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An interesting Rifleman Problem (Projectile Motion)

  1. Sep 15, 2006 #1
    Hi,

    So this is the problem out of Fundamentals of Physics by Haliday Resnick and Walker (Seventh Edition.

    By the way this problem would all under a first year calculus based mechanics course.

    I know calculus through multivariable...but thats not needed for this problem...at least I don't think so.

    In any case here it is:

    31. A rifle that shoots bullets at 460 m/s is to be aimed at target 45.7 m away. If the center of the target is level with the rifle, how high above the target must the rifle barrel be pointed so that this bullet hits dead center.

    Ok... So I know that there is actually a derivation known as the "Rifleman's Rule" for projectile motion (I believe) can be applied to this problem....but it is a very tedious derivation...whose end result is an approximation only (which works out fine because it is intended to be an approximation due to the very small angles that would be used) but that aside, I believe there is a simpler way to work out this problem. But I fail to see how...

    Ok here is what I did...

    Ok the barrel has to be fired at some [initial angle] and its path is parabolic....
    this gives me some useful insight, the time for bullet to go half the horizontal distance if doubled gives the full horizontal distance...and that the [initial angle] when measured from the +x is related to the final angle by taking

    [180 degrees - [inital angle]] = [final angle]
    (taking final angle to be measured from +x aswell.

    Ok so listing the magnitudes:

    [inital velocity] = 460
    [final velocity] = ?

    ---------------------------------

    [inital x position] = 0
    [inital y position] = 0
    [final x position] = 45.7
    [inital angle] = ?
    [final angle] = ?

    [initial velocity in x] = ?
    [final velocity in y] = ?

    [final velocity in x] = [initial velocity in x] = ?
    [final velocity in y] = ?

    Ok velocity in x is constant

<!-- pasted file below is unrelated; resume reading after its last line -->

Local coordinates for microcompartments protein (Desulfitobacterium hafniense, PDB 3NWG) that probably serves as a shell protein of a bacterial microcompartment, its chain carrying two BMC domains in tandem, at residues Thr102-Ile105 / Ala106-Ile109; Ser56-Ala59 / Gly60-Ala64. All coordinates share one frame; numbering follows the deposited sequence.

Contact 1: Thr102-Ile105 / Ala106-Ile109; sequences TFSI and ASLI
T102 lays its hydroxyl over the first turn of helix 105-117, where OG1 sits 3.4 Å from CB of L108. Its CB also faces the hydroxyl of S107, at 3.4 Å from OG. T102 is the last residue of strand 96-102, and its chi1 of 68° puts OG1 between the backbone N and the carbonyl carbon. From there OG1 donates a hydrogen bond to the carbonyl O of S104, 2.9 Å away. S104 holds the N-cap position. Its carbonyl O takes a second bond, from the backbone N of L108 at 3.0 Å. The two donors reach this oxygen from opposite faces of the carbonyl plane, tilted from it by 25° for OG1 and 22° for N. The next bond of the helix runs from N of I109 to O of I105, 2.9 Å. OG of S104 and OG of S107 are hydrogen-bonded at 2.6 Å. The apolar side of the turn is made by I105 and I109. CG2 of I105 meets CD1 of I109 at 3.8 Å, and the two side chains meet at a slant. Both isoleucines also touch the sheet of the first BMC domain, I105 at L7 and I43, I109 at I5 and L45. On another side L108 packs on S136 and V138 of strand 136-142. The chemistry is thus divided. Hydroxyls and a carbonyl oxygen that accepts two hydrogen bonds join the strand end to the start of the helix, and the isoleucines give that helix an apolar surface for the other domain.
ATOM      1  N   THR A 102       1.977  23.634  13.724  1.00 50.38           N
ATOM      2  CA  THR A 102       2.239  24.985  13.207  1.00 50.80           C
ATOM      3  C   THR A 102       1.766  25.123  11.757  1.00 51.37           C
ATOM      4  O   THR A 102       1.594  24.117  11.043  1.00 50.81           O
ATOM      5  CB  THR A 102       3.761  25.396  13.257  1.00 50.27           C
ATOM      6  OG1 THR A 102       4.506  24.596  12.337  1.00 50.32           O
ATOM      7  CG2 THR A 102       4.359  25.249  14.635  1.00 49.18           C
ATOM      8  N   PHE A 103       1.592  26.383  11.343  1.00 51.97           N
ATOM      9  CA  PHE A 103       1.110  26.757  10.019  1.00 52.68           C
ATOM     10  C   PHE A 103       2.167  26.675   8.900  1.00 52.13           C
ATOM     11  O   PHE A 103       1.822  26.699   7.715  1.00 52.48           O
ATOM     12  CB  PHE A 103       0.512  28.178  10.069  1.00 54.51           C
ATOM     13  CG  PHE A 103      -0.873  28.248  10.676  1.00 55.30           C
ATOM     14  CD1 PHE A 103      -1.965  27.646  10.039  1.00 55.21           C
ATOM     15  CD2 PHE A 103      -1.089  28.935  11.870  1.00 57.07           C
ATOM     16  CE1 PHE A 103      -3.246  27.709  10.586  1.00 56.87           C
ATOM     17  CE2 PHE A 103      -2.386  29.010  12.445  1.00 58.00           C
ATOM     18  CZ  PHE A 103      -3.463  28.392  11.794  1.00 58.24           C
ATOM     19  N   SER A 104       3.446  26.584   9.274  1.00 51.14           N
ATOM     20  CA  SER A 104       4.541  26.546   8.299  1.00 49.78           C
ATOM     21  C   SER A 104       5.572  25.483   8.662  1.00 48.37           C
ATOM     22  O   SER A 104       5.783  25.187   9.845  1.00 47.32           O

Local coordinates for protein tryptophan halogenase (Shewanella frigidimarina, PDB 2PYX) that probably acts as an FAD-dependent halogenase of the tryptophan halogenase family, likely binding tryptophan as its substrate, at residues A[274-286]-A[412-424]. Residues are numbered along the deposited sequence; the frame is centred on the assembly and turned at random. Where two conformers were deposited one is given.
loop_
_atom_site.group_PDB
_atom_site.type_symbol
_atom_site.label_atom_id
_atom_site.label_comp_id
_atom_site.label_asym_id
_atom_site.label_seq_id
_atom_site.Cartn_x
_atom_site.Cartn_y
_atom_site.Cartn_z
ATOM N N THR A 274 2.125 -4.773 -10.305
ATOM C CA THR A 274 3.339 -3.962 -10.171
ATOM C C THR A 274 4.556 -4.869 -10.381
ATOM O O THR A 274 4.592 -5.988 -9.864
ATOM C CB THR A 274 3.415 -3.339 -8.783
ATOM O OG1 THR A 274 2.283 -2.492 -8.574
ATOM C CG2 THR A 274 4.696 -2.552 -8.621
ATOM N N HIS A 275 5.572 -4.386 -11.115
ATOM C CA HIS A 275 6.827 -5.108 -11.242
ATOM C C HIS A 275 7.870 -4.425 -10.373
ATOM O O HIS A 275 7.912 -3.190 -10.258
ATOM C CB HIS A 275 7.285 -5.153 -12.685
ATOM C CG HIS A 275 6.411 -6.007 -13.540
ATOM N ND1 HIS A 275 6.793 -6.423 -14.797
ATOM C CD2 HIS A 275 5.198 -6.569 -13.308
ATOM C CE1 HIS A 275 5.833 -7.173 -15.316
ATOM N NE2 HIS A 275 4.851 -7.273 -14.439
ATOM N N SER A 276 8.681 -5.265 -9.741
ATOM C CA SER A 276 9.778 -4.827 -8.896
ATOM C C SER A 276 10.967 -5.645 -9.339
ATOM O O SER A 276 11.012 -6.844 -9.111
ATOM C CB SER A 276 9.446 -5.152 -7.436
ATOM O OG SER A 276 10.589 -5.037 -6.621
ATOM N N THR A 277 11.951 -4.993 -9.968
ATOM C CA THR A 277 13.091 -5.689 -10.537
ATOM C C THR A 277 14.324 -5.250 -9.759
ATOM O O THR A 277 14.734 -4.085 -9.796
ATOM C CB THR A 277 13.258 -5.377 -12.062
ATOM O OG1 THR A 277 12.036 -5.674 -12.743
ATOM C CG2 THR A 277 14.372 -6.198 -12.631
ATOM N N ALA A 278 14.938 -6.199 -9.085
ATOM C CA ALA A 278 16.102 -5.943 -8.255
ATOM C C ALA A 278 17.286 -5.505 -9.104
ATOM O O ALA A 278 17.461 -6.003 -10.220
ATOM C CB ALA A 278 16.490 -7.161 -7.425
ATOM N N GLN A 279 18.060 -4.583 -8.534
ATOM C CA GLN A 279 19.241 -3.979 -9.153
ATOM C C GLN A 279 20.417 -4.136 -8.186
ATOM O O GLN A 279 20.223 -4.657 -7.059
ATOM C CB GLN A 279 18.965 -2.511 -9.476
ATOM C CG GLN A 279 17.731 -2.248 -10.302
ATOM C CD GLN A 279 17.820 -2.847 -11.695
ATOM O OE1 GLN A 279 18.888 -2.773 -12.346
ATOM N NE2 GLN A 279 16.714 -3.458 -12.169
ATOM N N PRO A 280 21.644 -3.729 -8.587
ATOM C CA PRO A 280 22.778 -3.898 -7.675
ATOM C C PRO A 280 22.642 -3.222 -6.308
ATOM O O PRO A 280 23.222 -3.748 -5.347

Velcity in y follows a free fall system

    I already derived the initial components of velocity....

    cos [inital angle] * Vo = x component of initial velocity
    sin [inital angle] * Vo = y component of initial velocity

    I set up two position functions each for x and y plugged in the above derivations.

    x(t) = 0 + Vx0 * [delta t] + 0
    y(t) = 0 + Vy0* [delta t] - (1/2)*g*{[delta t]^2}

    I also then set up two equations from the form

    Final velocity = initial velocity + at

    So two equations of the above form each for x and y....and you know by I figured I could see something that if I solved for in of these equations plugged back in to another....something would cancel out and I would actually be able to solve for at least one of the variable....

    or be able to set up a system of equations for my variables....however....I'm not be able to solve this using either approach....

    so...yea. any help would be nice :)

    Thanks,

    -Tony Zalles
     
  2. jcsd
  3. Sep 15, 2006 #2

    HallsofIvy

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    Staff Emeritus
    Science Advisor

    You have
    x(t) = 0 + Vx0 * [delta t] + 0
    y(t) = 0 + Vy0* [delta t] - (1/2)*g*{[delta t]^2}

    You know that the target is 45.7 m away so you can solve
    45.= Vx0 * [delta t] for delta t as a function of Vx0.
    You can then put that into 0 = Vy0* [delta t] - (1/2)*g*{[delta t]^2} and get an equation relating Vx0 and Vy0. From that you should be able to calculate the initial angle. Now use tangent of that angle to find how high above the target you must aim.
     
  4. Sep 15, 2006 #3
    ok,...

    So for the initial theta I end with the following:

    2*(sin(inital angle))*(cos(initial angle)) = [(final x)(g)]/(initial velocity)

    And with figures:

    2*(sin(inital angle))*(cos(initial angle)) = [(45.7)(9.8)]/(460)

    Which reduces to...

    sin(2*(initial angle)) = [(final x)(g)]/(initial velocity)

    solving for (inital angle)

    gives,

    (initial angle) = 38.4 degrees

    Now, I believe I can set...

    tan(initial angle) = (final y)/(final x)

    However in deriving this relationship I already assumed that the final y position was zero in order to be hit dead on to the target...

    so...this problem is annoying they didn't even give a figure/picture...

    Although I really appreciate the help HallsofIvy :)

    The answer in the back of the book is 4.84 cm.

    And I'm not getting that....and I know the angle is right because if I use it to calculate the Vx0 and Vyo and take the square of each and then the square root of their sum I end up back with 460....so yea...still a little stuck....

    Again any help would be most appreciated :)

    -Tony Zalles
     
  5. Sep 15, 2006 #4

    andrevdh

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    Homework Helper

    The range of a projectile can be shown to be given by

    [tex]R = \frac{V^2\sin(2\alpha)}{g}[/tex]

    where V is the launch velocity and alpha the initial launching angle.
     
  6. Sep 15, 2006 #5
    Never mind,,....numerical error on my part....it all works and I get the answer in the back of the book.

    Thanks.

    -Tony Zalles
     
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